Consciously you sometimes notice things happening when you think, ‘F**king hell, that must be because of that’. You can take things home with you, I have and I think playing the role I’m doing now, I’m more taking that home because it’s real, volatile, high-stakes drama. If you do that all day, it’s bound to muck your psyche up a little bit. It’s a bit of a weird thing to do as a human being to convince yourself all day you’re in these weird situations that you’re not really in and then go home and forget it all.
How are rehearsals going for Desire Under The Elms so far?
It’s going well. It’s all been a bit of a whirlwind the last few days, we’ve been in from the crack of dawn to the break of eve…or whatever you call it!
Tell me about your character in this play.
Eben… how do I describe him? He’s a volatile, damaged, confused, trapped, angry, hurt, vengeful young man [laughs]. He’s struggling with what he wants and why he wants it, similar to Len in that way, but he’s much more aggressive about the way he tries to achieve things. He’s trying to avenge the death of his mother to get rid of her spirit that he lives with constantly. Then his father comes home with a new young woman, which puts the cat amongst the pigeons so to speak.
You filmed The Hour recently. Were you excited when you found out you’d been cast?
Very exciting because Ben Whishaw’s one of my favourite actors and I love Dominic West as well. It is lighter [than Desire Under The Elms], but my character is pretty bloody crazy! He’s this young mobster property developer pimp, sort of psychopathic weird character [laughs]! So it was fun, we had a bit of a laugh doing it, but he’s always up to nasty things.
When you work with people you really admire like Ben Whishaw, do you get nervous beforehand?
Yes, a little bit actually. I get nervous when I get on set and I’m suddenly standing next to this person I’ve looked up to for years and in a few minutes I’ve got to pretend to be a character in a situation with their character. It’s a bit of a surreal experience, I suppose you get used to it more and more, but it is a bit weird. I think I’m quite a down to earth person so when I did a film with Clive Owen walking up to him and saying hello and him saying ‘Hi, I’m Clive’, it’s like [adopts nervous stutter] ‘Hi, you’re a massive, massive film star…’
As well as acting you also model. Have you been doing that for longer than acting?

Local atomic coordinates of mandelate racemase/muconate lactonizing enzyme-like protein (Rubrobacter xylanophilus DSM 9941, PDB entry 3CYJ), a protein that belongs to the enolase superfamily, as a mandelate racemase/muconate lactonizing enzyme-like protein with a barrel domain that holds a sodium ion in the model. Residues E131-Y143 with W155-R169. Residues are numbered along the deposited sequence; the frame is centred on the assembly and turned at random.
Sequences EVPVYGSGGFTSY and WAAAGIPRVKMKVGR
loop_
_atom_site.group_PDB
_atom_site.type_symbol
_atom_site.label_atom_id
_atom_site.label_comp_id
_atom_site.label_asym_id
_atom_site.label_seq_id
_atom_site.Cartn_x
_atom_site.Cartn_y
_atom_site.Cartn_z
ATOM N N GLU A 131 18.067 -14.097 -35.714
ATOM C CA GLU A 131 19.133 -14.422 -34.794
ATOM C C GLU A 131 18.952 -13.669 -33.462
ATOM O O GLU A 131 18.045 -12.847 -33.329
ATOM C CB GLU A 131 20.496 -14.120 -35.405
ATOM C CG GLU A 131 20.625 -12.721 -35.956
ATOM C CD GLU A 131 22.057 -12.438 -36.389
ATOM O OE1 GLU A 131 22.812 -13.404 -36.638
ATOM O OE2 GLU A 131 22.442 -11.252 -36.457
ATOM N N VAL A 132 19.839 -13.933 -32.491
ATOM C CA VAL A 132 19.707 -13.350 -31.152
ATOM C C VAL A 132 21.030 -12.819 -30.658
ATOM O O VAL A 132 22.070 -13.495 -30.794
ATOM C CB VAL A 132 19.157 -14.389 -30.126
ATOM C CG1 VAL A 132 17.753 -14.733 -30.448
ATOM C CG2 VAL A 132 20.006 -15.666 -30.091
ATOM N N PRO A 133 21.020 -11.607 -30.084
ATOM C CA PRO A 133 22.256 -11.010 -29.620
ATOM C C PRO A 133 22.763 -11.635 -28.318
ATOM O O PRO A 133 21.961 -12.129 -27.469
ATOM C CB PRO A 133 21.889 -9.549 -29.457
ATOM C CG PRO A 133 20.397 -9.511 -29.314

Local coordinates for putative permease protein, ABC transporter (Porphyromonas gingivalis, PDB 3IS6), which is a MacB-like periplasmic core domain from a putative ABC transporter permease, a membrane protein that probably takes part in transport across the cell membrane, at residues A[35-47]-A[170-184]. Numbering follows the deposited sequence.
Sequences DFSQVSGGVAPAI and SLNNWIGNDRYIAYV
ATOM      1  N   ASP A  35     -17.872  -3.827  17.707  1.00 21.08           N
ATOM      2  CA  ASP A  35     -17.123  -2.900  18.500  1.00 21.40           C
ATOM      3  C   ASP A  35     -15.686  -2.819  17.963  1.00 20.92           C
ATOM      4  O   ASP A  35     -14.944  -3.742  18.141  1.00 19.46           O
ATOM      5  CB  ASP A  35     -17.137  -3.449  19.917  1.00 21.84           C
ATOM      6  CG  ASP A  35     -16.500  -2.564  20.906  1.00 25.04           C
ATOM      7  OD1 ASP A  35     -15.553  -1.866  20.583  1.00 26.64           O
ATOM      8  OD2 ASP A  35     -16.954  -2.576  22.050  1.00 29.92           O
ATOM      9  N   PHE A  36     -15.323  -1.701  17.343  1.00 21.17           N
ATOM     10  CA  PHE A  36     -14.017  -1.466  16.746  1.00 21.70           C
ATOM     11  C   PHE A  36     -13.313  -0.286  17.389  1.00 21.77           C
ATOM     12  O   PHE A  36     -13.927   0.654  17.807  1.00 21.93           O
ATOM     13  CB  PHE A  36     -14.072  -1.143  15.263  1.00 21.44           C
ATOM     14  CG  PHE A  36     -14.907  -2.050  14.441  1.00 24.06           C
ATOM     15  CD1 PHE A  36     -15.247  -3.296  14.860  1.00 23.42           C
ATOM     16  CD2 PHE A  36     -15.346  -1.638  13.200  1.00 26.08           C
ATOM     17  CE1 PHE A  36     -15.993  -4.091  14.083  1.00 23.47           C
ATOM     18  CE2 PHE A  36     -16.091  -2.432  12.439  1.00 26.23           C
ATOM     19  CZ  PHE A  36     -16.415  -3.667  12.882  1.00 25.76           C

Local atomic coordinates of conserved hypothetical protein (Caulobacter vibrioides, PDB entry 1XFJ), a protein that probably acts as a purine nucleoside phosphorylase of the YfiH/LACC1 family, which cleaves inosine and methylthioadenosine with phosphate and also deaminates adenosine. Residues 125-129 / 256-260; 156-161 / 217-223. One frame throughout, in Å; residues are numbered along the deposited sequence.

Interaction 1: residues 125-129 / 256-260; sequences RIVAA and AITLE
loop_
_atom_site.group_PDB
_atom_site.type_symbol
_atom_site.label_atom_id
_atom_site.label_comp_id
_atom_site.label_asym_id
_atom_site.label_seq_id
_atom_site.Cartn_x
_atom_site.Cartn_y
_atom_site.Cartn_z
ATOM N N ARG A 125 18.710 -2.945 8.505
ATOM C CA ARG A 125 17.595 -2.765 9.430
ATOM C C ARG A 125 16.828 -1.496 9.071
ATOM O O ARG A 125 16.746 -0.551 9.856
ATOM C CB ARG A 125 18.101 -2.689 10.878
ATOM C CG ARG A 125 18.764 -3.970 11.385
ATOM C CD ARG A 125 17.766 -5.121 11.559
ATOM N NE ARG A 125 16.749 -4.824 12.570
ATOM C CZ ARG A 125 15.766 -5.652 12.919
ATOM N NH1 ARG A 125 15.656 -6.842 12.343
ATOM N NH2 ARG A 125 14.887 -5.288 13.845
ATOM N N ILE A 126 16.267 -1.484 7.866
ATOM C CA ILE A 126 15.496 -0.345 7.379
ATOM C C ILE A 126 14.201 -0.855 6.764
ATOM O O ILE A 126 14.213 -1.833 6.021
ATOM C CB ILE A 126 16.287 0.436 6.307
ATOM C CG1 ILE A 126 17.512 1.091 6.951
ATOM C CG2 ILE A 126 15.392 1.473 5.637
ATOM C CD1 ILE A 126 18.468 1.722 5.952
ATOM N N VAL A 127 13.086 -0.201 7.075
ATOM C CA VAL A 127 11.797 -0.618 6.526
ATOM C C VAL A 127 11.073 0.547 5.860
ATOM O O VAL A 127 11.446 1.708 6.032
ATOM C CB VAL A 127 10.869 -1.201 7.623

No. I used to work in a supermarket, Safeway’s in Chalk Farm, I was desperately trying to get into drama school and I was getting rejected and rejected, and someone scouted me and told me to go down to Select [model agency] and they took me on. I got a bit of money and got to travel a bit, and then I got into drama school, so I’ve always had it on the side to get a bit of money.
There’s a stigma attached to it which I’m quite wary of because there’s a lot of the models that I know, lovely guys, but they basically want to get into acting and they don’t really have a clue! They think they look really cool in still images and they could look even cooler in moving images. That’s not the reason I got into it!
Are you planning to keep modelling?
I’m not planning to, I’d rather just work as an actor and not have to do it, which sounds really ungrateful doesn’t it? But if you can go and do a couple of days work for a few grand, I’d be an idiot not to. I don’t come from a family with loads of money, so it would be idiotic to not do that, but in an ideal world I’d rather not.
I think a lot of the work I have done is because people knew I was an aspiring young actor so they got me in to do character shoots. The shoots were always quite cool, they weren’t some guy with his top off, with oil all over his body, staring into the camera with a sexual grimace on his face…
What’s the most memorable point from your career so far?
I’d say playing Len in Saved. I’d done a few things before that, but things weren’t really taking off. I was working in a cinema at the time and I knew this play was being done and I read it and thought ‘I can do that part better than anyone’ and I pestered people until they saw me. It sounds a bit poncey to say but because it’s called Saved, I always thought it saved me [cringes and laughs]. Sorry it sounds really cheesy, but it did, it lifted me into another realm as an actor.
Do you have any plans after this play?
World domination [laughs]. I just want to keep getting better and keep doing good work and wherever that be, I don’t mind. For me that’s what it’s all about, not resting on your laurels, just constantly striving to get better and therefore create better things for people to watch. That’s it really.
"It’s a bit of a weird thing to do as a human being to convince yourself all day you’re in these weird situations that you’re not really in and then go home and forget it all."